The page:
“The nRF52810 SoC and S112 SoftDevice complement the rest of the nRF52 Series line-up and are notable for bringing Bluetooth 5 wireless connectivity to any product, no matter how modest the application,” says John Leonard, a Product Marketing Manager with Nordic Semiconductor.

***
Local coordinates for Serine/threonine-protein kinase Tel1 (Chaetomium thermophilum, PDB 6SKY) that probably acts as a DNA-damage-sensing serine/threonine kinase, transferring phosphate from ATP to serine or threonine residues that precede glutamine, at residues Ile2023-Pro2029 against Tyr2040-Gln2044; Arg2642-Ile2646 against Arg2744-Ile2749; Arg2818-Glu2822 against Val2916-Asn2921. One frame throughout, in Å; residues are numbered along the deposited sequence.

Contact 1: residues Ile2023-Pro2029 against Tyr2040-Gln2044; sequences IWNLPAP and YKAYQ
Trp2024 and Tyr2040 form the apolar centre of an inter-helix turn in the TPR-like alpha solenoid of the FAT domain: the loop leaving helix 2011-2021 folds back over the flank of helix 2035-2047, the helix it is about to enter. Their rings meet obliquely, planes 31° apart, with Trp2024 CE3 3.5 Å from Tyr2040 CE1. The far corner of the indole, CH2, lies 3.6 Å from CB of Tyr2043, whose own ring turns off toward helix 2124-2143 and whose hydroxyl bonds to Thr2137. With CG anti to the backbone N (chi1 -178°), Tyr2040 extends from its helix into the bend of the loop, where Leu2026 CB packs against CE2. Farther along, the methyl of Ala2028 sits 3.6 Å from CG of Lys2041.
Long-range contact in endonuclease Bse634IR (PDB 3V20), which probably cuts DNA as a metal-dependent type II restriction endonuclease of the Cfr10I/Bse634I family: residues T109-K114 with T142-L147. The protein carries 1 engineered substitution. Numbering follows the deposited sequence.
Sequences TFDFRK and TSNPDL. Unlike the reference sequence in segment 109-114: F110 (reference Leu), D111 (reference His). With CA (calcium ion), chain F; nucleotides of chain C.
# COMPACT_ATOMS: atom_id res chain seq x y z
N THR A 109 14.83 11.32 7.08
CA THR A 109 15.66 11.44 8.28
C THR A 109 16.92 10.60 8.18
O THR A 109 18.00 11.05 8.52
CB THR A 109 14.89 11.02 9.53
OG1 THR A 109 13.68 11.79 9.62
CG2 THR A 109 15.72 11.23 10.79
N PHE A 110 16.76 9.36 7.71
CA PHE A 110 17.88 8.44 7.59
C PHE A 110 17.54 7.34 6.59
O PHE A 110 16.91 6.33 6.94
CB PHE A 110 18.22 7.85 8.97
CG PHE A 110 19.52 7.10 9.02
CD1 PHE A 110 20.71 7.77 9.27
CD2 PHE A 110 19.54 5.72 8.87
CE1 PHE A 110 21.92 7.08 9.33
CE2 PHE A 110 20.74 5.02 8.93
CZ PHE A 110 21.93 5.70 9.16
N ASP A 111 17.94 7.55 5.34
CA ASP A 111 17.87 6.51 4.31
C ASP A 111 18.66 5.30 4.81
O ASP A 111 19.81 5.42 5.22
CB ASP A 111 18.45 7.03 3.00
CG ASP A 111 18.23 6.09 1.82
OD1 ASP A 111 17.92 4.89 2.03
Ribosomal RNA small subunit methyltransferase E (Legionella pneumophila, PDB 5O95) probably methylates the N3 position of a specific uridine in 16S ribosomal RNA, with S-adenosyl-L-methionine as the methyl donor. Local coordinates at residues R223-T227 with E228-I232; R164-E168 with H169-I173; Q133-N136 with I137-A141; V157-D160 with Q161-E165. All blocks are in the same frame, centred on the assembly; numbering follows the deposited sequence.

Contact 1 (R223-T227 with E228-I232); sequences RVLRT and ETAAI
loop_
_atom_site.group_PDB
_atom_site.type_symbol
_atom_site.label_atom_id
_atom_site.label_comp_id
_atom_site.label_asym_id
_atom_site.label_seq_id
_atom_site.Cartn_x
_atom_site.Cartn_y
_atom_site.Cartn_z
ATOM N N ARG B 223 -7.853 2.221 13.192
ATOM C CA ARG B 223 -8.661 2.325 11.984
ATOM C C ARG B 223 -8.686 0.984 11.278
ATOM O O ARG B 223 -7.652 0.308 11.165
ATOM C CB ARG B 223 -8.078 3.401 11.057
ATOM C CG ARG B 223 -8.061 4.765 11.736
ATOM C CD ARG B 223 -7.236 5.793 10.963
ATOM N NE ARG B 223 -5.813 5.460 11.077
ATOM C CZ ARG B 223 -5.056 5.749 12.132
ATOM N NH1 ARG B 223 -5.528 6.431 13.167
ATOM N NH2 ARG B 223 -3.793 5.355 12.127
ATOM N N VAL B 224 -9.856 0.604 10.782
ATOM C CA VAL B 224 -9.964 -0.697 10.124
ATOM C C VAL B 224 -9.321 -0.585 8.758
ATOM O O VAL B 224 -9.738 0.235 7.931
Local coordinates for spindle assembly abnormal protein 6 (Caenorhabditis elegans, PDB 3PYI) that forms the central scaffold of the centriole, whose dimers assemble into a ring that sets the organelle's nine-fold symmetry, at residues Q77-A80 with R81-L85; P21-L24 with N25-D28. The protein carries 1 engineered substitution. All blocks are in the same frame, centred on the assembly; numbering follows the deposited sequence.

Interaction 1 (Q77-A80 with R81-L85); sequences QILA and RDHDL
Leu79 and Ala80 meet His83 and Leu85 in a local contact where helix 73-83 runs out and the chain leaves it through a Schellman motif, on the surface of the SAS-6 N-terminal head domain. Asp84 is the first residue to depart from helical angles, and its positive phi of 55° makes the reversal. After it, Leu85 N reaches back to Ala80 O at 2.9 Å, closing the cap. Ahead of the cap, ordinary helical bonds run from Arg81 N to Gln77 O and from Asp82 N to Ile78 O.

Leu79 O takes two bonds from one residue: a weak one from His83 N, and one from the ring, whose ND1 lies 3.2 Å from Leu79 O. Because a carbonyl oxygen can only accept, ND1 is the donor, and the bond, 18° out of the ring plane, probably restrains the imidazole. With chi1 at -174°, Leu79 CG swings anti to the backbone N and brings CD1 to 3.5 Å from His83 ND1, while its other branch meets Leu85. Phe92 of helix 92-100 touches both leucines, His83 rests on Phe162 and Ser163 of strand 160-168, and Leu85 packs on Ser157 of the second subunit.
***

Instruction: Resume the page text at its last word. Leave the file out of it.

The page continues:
“Together with the simultaneous availability of the production-grade SDK, a huge new cohort of developers will now be able to design even the simplest applications with wireless performance and features that were previously impractical,” continues Leonard. “Before the nRF52810, this cohort would have been limited to non-Bluetooth 5 devices with, at best, very limited Flash, and more likely just a small amount of ROM, restricting the complexity of the application, compromising throughput and coexistence performance, and preventing OTA application upgrades that would otherwise improve security and user-friendliness.”